For the sake of ourselves and the planet, it is essential for all of us to embrace the challenges of sustainability and energy efficiency as they relate to the buildings in which we live. The implications for the environment are huge, which is why professional designers, architects, and engineers all over the world are making an enormous effort to ensure that the houses and all other buildings they design are eco-friendly and sustainable.

Designing an Eco-Friendly House - wall system, roof system, house, grade system, fenestriation system, eco-friendly, design, build

One of the most important building design concepts is the building envelope. This protects the structure and those living in it from forces of the environment including sun, wind, rain, and snow, and is resistant to the unwanted transfer of heat, noise, and light, making the building energy efficient. It also helps to keep the inhabitants safe, and the exterior of the envelope determines its aesthetic qualities.

The envelope systems incorporated in typical buildings, including eco-friendly houses, include the:

  • Roof system
  • Wall system
  • Fenestration system, which relates to doors, windows, and skylights, and which directly affects lighting and heating
  • Below grade system when there is a basement

Designing an Eco-Friendly House - wall system, roof system, house, grade system, fenestriation system, eco-friendly, design, build

Exterior wall panels, ceilings, ducts, lighting, windows, roofing, and insulation all integrate with the four basic building envelope systems. And for each of these, there are performance issues that the designer must consider and examine. These are all fairly obvious, particularly to those of us who design eco-friendly buildings professionally:

  • The durability of materials, which relates to all systems.
  • Fire safety, which is regulated by legislation and various codes.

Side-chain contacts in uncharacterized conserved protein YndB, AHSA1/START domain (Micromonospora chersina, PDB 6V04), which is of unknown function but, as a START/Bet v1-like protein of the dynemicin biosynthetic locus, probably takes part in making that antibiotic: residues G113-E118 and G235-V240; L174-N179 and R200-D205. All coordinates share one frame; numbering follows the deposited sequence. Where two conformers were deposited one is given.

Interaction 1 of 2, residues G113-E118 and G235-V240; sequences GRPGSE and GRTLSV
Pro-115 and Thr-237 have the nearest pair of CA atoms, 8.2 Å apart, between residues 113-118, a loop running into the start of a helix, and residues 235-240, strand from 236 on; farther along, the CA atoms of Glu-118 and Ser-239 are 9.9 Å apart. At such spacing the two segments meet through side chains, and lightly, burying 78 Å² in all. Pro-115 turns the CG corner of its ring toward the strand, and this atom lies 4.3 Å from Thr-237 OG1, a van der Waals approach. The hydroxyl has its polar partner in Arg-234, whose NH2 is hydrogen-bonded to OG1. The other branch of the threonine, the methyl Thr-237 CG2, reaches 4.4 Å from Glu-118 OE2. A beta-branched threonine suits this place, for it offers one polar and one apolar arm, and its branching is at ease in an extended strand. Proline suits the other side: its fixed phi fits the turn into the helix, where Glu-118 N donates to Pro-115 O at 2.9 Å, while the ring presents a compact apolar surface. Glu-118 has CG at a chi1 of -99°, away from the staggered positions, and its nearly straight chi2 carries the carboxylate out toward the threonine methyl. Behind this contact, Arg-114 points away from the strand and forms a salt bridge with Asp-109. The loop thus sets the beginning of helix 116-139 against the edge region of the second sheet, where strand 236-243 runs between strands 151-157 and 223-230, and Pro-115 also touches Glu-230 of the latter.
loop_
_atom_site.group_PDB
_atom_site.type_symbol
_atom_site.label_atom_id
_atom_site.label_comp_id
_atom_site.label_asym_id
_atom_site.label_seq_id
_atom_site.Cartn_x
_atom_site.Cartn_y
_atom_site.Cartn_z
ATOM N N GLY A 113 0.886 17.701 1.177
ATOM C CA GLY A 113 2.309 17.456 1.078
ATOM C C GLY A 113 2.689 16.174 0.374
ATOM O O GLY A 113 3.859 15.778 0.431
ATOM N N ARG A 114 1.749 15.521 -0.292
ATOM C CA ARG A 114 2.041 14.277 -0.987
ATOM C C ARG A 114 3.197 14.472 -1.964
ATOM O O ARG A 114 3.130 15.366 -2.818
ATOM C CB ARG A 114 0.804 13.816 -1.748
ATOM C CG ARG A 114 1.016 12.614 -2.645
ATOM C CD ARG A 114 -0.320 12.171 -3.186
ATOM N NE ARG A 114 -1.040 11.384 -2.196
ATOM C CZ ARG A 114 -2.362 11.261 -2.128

• Protection from moisture from the roof to basement.
  • Thermal performance which is governed by the walls, roof, and glazing design.
  • Acoustics, which rely on the walls to protect the inside environment from the outside acoustic environment. Glazing plays a secondary role.
  • Maintainability of the system as a whole.
  • Utilization of daylight through windows and skylights.
  • The visual environment and aesthetic influences that affect the building. Design elements include style, color, texture, and pattern.

Additionally, we need to ensure that buildings are safe against flood and extreme wind, and that the quality of air indoors is good. It is essential to protect against the possibility of mold and to ensure that sustainability is maintained by the integration of suitable heating, ventilation, and air-conditioning (HVAC) systems. Natural ventilation is also important to ensure the house will be eco-friendly.

Conservation of energy is maximized by designing elements that will resist all forms of thermal transfer via convection, conduction, and radiation. Both solar power and wind energy can be used to increase sustainability.

Mechanical systems, in particular, are designed by engineers, for example, those that offer mechanical engineering services in Chicago, New York, London, Paris, Toronto, Sydney, or any other cities in the world.

The Chicago Example

All cities have construction codes that must be followed when we design and construct buildings. But the City of Chicago recently reinvented theirs in the interests of sustainability and to encourage innovative design and more cost-effective construction. Ultimately, the mission embraced by Chicago is to transition to a city that can boast 100% clean, renewable energy by the year 2035. That’s just a little less than 15 years away.

This commitment is part of the World Green Building Council’s Net Zero Carbon Buildings campaign, better known as The Commitment. Broadly, the aim is for all new buildings, globally, to operate without a carbon footprint by 2030 and for ALL buildings to be operating without any reliance on carbon by 2050.

In essence, the newly updated code aims to promote the best practices that may be used for sustainable building design and construction as well as promote the increased use of related green technologies. This approach will ensure that it is much easier to design and construct cost-efficient buildings, including new homes, that are durable, energy-efficient, and functional.

The code also covers rehabilitation of existing buildings. This means that if you own a house that isn’t eco-friendly, you have guidelines to improve its sustainability.

Chicago’s proposed code changes are going to be phased in gradually. The process began in June 2019 and will continue until August 1, 2020, by which time the old code will have been replaced.

If you live in Illinois you can contact an (MEP) engineering firm in Chicago to help you design an eco-friendly house. If you don’t, just ask your designer to refer to the International Building Code for new construction. That’s what Chicago has based its new regulations on. You won’t be sorry.